This week's Parasha constitutes one of the Torah's most comprehensive treatments of the laws.  While it cannot be said to be exhaustive, its variegated legislation relates to every facet of human existence.  It delineates the parameters of our relationship with others – their person as well as their property – while not ignoring our relationship with God as well.  It discusses laws of indenture, torts, deposits and loans, sexual misdemeanors, as well as treatment of the convert, widow and orphan, presentation of sacrifices and celebration of the pilgrim festivals.  In short, Parashat Mishpatim presents us with the daunting challenge of building a just and kind society, a society in which the responsibilities of the individual towards his neighbor as well as towards his God are regarded with equal gravity and fulfilled with comparable enthusiasm.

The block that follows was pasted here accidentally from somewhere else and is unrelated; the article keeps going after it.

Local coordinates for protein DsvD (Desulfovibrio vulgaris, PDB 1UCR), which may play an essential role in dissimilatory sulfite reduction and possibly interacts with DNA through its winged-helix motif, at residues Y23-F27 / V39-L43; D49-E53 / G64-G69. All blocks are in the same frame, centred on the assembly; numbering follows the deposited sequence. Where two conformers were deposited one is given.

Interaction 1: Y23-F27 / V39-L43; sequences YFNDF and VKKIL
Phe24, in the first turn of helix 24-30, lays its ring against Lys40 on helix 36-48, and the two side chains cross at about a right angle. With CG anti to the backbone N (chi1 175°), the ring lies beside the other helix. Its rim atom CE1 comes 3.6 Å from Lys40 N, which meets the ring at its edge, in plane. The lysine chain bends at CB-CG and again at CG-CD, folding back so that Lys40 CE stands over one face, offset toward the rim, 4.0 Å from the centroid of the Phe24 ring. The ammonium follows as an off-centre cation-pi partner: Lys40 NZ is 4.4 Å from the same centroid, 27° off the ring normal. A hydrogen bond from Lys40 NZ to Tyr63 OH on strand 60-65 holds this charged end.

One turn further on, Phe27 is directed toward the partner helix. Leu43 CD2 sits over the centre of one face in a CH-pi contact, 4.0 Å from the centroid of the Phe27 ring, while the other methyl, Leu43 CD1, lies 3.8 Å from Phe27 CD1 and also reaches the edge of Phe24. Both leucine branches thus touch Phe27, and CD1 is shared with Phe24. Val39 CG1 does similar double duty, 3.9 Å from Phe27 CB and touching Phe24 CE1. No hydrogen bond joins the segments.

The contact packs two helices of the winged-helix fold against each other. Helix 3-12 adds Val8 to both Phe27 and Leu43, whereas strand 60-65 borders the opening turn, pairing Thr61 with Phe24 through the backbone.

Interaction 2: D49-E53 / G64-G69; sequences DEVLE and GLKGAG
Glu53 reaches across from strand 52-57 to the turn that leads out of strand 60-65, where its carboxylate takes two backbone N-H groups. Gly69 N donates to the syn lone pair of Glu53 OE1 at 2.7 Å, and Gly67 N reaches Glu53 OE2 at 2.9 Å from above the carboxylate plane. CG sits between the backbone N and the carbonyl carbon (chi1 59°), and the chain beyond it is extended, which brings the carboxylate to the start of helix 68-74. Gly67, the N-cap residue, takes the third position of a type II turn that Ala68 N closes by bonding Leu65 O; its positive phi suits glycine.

Alerting us to the fundamental link between last week's Ten Utterances and this week's Laws, The Ramban introduces his commentary to the Parasha with the following synopsis: